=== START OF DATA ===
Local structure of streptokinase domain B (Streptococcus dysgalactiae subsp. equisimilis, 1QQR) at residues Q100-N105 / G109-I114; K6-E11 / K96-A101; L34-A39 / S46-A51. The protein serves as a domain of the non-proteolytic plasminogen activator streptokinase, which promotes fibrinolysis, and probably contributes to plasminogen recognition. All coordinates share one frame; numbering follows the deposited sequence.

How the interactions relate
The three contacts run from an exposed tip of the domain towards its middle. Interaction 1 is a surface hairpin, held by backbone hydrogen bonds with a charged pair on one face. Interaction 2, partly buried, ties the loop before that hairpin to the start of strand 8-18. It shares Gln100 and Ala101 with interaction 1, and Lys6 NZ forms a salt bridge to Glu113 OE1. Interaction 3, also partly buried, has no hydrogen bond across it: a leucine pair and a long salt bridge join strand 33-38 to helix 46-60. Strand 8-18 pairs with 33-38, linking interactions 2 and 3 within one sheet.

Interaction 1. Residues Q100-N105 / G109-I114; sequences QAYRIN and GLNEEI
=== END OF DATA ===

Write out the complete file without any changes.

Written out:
Local structure of streptokinase domain B (Streptococcus dysgalactiae subsp. equisimilis, 1QQR) at residues Q100-N105 / G109-I114; K6-E11 / K96-A101; L34-A39 / S46-A51. The protein serves as a domain of the non-proteolytic plasminogen activator streptokinase, which promotes fibrinolysis, and probably contributes to plasminogen recognition. All coordinates share one frame; numbering follows the deposited sequence.

How the interactions relate
The three contacts run from an exposed tip of the domain towards its middle. Interaction 1 is a surface hairpin, held by backbone hydrogen bonds with a charged pair on one face. Interaction 2, partly buried, ties the loop before that hairpin to the start of strand 8-18. It shares Gln100 and Ala101 with interaction 1, and Lys6 NZ forms a salt bridge to Glu113 OE1. Interaction 3, also partly buried, has no hydrogen bond across it: a leucine pair and a long salt bridge join strand 33-38 to helix 46-60. Strand 8-18 pairs with 33-38, linking interactions 2 and 3 within one sheet.

Interaction 1. Residues Q100-N105 / G109-I114; sequences QAYRIN and GLNEEI